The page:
by Louise Charles
His smile made my heart ache. The first time he asked me out for a date. His head lowered, kicking at a spot on the ground. He looked up, his eyes fixed on mine and I was his. He took me ice-skating. I was hopeless, like a new born fawn with legs that wouldn’t hold me, too nervous to ask for help. He caught me and captured my heart.
He brings me tea, steaming hot.
‘Wait a while,’ he says. ‘It will soon cool down. What would you like for breakfast?’
I don’t care. What’s the point in eating?
He blows on the cup, tiny droplets of tea spatter my face.
‘Sip,’ he says. I keep my lips shut. He places a tender kiss on my neck.
I can hear him humming in the bathroom, tap running, lathering his face and the rasp of the blade as it crosses his skin. I once went everywhere he did. I urge myself to move, to lift myself up. I would give anything to go to him, wrap my arms around his waist, lay my cheek against his warm shoulder and breathe him in. Minty toothpaste and sandalwood smells. Fresh. Clean.
He is dressed. He wears blue jeans, a tangerine coloured shirt and a cream, cotton jacket. A passionflower tucked in the buttonhole.
He’s still humming.
‘My Heart Will Always Go On.’ Our wedding song – words that have represented our love until now.
My gaze is drawn to the deep plum satin that falls from his hands like a soft curtain.
‘Do you know what day it is?’
I blink. Yes, I remember.
‘It’s our anniversary.’ He smiles. My heart aches.
Ten years. Just me, him, and two strangers for witnesses. I wore a simple satin shift the colour of aubergine. The one that he has now placed across the bed.
It won’t fit.
‘It will fit you perfectly.’ He slips my nightgown off and I yearn for his touch, but we don’t - not anymore. The soft, cool material caresses my skin as he lifts me up for a fleeting moment so that the skirt falls and wraps around my ankles.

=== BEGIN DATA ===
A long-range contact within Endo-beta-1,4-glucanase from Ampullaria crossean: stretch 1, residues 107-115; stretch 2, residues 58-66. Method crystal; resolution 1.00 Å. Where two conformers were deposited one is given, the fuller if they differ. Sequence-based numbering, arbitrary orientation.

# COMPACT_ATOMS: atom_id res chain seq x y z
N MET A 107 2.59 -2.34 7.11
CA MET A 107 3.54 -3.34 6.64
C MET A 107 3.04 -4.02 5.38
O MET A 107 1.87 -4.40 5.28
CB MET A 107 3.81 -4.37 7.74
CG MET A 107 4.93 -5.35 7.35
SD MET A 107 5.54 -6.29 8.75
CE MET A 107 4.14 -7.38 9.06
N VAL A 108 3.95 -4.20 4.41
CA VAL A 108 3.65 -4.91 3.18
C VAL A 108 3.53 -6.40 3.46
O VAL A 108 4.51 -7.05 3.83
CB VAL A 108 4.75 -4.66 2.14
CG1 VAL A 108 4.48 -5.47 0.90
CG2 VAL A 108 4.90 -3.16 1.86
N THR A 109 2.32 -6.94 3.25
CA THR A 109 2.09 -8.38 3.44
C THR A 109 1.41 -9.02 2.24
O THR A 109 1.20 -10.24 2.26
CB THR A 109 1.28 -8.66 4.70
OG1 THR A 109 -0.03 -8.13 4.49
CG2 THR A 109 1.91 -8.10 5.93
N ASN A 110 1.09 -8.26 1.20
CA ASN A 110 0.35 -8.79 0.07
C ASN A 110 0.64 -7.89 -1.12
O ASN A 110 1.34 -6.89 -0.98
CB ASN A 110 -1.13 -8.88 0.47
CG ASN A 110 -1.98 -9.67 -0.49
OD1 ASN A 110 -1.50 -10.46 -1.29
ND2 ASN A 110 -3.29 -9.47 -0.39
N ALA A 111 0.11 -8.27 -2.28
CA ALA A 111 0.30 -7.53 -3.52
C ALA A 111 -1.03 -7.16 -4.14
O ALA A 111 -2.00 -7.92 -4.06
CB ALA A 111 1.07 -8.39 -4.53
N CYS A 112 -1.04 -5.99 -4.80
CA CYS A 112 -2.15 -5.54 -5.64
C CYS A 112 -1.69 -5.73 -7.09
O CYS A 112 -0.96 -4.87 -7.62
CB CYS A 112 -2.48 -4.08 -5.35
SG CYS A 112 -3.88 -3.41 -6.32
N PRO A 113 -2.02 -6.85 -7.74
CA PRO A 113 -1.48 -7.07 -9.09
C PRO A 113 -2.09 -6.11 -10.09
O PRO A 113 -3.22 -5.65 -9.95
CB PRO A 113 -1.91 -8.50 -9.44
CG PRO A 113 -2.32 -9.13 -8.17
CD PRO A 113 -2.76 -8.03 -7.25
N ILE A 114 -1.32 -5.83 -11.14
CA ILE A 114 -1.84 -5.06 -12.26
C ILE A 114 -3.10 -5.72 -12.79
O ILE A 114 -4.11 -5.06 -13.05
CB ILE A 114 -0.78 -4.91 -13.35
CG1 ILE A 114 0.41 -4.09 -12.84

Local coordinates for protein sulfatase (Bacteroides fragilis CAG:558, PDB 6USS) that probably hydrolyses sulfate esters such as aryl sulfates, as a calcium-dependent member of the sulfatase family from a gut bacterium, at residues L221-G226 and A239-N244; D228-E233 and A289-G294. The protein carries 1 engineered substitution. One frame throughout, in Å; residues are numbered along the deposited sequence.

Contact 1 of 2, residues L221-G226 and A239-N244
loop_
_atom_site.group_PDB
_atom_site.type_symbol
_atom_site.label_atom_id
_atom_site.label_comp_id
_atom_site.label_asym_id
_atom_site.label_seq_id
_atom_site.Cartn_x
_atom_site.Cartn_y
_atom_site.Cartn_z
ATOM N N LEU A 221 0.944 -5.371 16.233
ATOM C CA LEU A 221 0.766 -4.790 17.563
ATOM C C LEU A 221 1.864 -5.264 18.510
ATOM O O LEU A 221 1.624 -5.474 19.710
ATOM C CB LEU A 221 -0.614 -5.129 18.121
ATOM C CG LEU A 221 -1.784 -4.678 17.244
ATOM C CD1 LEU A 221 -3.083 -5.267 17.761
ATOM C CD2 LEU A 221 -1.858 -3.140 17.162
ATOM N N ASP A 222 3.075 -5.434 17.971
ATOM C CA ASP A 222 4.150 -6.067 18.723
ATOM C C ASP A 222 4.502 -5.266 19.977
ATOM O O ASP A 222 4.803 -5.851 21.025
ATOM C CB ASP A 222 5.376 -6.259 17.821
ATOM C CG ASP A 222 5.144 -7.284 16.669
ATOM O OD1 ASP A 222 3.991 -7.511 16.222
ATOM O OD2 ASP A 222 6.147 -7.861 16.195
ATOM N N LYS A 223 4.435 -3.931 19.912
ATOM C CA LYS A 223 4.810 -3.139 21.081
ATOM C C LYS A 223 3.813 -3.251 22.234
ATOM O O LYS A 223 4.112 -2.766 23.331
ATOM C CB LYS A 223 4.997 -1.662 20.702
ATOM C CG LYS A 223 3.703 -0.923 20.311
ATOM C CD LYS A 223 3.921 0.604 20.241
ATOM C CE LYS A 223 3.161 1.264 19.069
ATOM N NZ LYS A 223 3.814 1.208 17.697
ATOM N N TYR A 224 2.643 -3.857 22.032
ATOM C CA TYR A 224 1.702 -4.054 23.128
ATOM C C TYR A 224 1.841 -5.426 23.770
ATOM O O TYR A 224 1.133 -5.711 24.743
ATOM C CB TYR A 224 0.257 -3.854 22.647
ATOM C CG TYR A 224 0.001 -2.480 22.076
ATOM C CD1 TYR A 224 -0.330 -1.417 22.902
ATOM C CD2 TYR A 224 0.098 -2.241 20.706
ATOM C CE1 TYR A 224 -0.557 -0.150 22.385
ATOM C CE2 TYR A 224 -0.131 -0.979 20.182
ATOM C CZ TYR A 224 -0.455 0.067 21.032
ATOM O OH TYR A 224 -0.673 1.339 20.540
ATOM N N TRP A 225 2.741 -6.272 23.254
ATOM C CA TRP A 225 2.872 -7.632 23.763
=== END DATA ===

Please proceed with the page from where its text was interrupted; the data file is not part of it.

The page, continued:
I wore no shoes.
‘You were barefoot. And beautiful.’
He moves a strand of hair from my face and a single tear falls onto my cheek.
‘Me. You. Us.’ He holds up three fingers, like the three cream candles we lit to symbolise our union. They had fluttered with life, with hope, with our future.
But that’s all gone. Extinguished like a flame.
He grabs my shoulders as he lowers me back against the pillows. ‘Don’t go.’
I have to. There is nothing here for me now. Nothing for you now. No ‘us’ now.
‘We can see this thing through,’ he pleads, ‘together we can beat this.’
No, we cannot. I cannot. Trapped in a body that no longer works. I have to let you go. You don’t know how much I want to stay. How much I long to tell you. How much I long for you to hear me. But you can’t. I’m shouting but you can’t hear me.
He lies by my side, gathering me towards him and holds my gaze.
I close my eyes, listen to my heartbeat, and feel his breath on my lips.
One. Two. Three. Stop.
No more smiles. No more heartache.
Louise Charles (aka Jo Lamb)
Website: Louise Charles (www.louisecharles.com)
Check out my online Writing Community at Writers Abroad
Post a Comment